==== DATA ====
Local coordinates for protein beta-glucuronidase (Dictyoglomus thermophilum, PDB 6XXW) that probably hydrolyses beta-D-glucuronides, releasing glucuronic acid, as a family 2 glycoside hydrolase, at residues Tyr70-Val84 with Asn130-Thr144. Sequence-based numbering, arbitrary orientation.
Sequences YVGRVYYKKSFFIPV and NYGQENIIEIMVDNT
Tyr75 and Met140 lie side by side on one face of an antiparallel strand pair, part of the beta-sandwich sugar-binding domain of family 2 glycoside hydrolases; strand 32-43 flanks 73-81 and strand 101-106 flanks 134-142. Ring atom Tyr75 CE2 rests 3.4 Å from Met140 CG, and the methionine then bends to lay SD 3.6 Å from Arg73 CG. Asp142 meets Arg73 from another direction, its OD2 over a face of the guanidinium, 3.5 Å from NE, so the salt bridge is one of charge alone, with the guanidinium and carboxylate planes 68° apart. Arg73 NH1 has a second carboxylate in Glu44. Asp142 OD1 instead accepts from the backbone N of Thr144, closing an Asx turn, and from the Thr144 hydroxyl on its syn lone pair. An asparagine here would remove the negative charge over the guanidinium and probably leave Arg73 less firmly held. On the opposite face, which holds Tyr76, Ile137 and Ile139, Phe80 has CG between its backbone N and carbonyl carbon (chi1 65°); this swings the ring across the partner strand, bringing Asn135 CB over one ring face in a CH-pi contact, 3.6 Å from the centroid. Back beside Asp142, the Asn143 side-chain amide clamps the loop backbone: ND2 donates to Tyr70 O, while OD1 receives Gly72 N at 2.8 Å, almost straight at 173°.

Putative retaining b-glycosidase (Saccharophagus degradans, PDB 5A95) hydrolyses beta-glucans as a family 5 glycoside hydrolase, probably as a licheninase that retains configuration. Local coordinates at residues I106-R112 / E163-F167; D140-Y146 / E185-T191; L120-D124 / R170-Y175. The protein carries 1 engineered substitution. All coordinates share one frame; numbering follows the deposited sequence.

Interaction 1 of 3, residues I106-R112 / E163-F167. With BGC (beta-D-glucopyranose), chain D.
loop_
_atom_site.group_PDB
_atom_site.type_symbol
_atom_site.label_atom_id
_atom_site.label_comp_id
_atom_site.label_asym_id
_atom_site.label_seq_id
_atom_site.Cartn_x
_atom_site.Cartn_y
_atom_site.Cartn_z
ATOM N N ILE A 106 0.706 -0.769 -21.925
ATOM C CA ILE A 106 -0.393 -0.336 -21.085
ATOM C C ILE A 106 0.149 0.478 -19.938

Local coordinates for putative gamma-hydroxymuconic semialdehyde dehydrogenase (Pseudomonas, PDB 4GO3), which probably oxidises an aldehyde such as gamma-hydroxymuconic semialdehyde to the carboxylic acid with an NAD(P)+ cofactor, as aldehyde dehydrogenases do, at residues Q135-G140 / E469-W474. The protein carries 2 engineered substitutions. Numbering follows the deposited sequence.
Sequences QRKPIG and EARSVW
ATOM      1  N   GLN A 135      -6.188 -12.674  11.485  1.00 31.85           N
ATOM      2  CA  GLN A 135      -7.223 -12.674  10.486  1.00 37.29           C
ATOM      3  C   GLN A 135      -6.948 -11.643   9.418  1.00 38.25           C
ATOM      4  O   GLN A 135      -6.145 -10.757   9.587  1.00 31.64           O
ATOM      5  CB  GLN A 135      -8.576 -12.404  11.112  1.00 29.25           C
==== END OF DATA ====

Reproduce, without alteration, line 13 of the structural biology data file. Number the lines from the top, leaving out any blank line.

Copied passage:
_atom_site.Cartn_x